Writer’s Block: What to do When You’re Stuck

We’ve all been there. Stuck. Stumped. Stopped. Welcome to writer’s block. It’s a lonely, frustrating place that you will find yourself in at one point or another in the writing journey.

Some people question if writer’s block really exists, or if it’s just the writer being lazy or not trying hard enough. While this may happen sometimes, I think more often people actually do get stuck despite their best efforts. A story is a living, breathing, active work, and it can evade us at times.

But this is no time to throw in the towel. There are many ways to get out of the rut of writer’s block, and the most effective ways involve redirecting your creative energy to something else.

1. Do a random writing prompt.

Writing prompts allow you to free write based off some line or phrase. Prompts help you let go of your need to write everything perfectly and just goof off and have fun. Free writing foregoes the inner editor and allows your mind to run with ideas and see where they take you. Plus, you never know if a prompt will spark something you can use for your story later on!

2. Work on world-building.

Sometimes you get blocked because you haven’t taken enough time to understand your world or characters. Maybe you’ve hit a spot where you don’t know how the character would respond, or you’re unfamiliar with a certain aspect of your story world. World-building can help you get back on track. If you spend some time brainstorming more about how your story world works and about the characters in it, you might hit a breakthrough that answers the very part of the story that stumped you.

3. Do something unfamiliar. 

The reason most writers get stuck (especially around pages 50-100) is because the story is starting to get familiar. Thus, you start to lose a passion for it, and your creativity starts to drain. So, try something unfamiliar. Do some writing in a genre outside your own. Take a break and do something outside your normal routine. It may be exercising or reorganizing your room. Familiar isn’t necessarily bad because you need to be familiar with your story in order to write it well. But you do have to push through that disenchantment with your story and find the passion for your project again.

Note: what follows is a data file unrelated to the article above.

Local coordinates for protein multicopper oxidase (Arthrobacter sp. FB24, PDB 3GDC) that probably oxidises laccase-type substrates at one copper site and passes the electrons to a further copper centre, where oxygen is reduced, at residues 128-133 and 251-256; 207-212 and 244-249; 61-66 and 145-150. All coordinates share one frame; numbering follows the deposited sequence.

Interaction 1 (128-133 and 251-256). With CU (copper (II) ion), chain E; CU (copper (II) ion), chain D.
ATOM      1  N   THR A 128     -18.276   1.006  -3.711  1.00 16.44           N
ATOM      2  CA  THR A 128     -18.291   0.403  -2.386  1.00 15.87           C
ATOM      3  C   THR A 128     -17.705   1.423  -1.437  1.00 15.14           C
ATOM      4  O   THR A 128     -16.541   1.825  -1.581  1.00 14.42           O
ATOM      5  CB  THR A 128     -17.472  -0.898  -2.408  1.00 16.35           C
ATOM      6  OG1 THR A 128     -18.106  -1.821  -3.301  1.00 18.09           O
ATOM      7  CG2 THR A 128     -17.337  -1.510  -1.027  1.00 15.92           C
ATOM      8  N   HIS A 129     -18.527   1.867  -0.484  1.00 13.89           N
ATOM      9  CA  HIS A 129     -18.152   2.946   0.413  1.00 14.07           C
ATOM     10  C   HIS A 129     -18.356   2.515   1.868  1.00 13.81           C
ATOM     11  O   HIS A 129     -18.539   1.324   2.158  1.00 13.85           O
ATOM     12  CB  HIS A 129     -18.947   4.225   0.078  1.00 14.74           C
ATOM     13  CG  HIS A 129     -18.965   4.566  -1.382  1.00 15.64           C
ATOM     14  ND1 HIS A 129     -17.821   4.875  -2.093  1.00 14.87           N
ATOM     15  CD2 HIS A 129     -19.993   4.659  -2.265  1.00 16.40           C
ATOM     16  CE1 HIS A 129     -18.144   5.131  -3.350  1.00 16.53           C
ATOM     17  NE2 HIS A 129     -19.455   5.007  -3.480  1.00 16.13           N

4. Paint or draw. 

You don’t have to be good at painting or drawing–just be willing to try it. I’m not very good at it, but I find it incredibly relaxing. Putting your artistic energy into a different form can often help you with your writing. Your focus is no longer on your words but on color and image. This may help you find something unexpected that could work into your story, such as an image that develops into a motif or theme in your book. Or, you may just find the activity a fun way to decompress.

Stephen King compares writing to excavating a fossil. The story often comes in pieces, and it’s a delicate process. You can’t jackhammer the fossil out without risk of breaking or losing pieces. It takes a lot of perseverance, especially when you’ve been digging and dusting off bones tediously for days, weeks, and months. But there’s a joy in new discovery and seeing it all come together.

Keep writing. Keep digging. Writer’s block comes with the territory, but you can get past it. Have you tried any of the methods above? What do you do when you get stuck in a story? I’d love to hear your thoughts!

headshotMegan Burkhart (writing under the pen name Megan Lynne) is an award winning writer of both fiction and non-fiction. Her recent awards include the 1st place Tar Heel Award for her speculative fiction novel and an honorable mention in the 87th Annual Writer’s Digest Competition in the inspirational category. Megan is also a junior agent with Cyle Young Literary Elite and a freelance editor with Sherpa Editing. Find out more about her at meganlynneauthor.weebly.com

 

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